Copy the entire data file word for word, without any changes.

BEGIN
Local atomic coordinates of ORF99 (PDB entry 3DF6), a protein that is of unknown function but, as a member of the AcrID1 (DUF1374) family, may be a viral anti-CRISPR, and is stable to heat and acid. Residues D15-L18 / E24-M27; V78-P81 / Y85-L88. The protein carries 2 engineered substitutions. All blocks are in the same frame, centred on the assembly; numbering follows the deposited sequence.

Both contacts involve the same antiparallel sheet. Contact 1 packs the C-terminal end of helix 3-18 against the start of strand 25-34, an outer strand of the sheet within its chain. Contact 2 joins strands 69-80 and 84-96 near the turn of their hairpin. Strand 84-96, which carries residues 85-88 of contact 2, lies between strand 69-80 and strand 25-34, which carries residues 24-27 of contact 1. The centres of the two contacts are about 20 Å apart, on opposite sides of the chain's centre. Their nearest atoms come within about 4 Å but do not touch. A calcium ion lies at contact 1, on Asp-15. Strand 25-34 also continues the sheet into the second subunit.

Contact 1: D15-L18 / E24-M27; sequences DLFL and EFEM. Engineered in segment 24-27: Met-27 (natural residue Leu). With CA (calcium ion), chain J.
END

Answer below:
Local atomic coordinates of ORF99 (PDB entry 3DF6), a protein that is of unknown function but, as a member of the AcrID1 (DUF1374) family, may be a viral anti-CRISPR, and is stable to heat and acid. Residues D15-L18 / E24-M27; V78-P81 / Y85-L88. The protein carries 2 engineered substitutions. All blocks are in the same frame, centred on the assembly; numbering follows the deposited sequence.

Both contacts involve the same antiparallel sheet. Contact 1 packs the C-terminal end of helix 3-18 against the start of strand 25-34, an outer strand of the sheet within its chain. Contact 2 joins strands 69-80 and 84-96 near the turn of their hairpin. Strand 84-96, which carries residues 85-88 of contact 2, lies between strand 69-80 and strand 25-34, which carries residues 24-27 of contact 1. The centres of the two contacts are about 20 Å apart, on opposite sides of the chain's centre. Their nearest atoms come within about 4 Å but do not touch. A calcium ion lies at contact 1, on Asp-15. Strand 25-34 also continues the sheet into the second subunit.

Contact 1: D15-L18 / E24-M27; sequences DLFL and EFEM. Engineered in segment 24-27: Met-27 (natural residue Leu). With CA (calcium ion), chain J.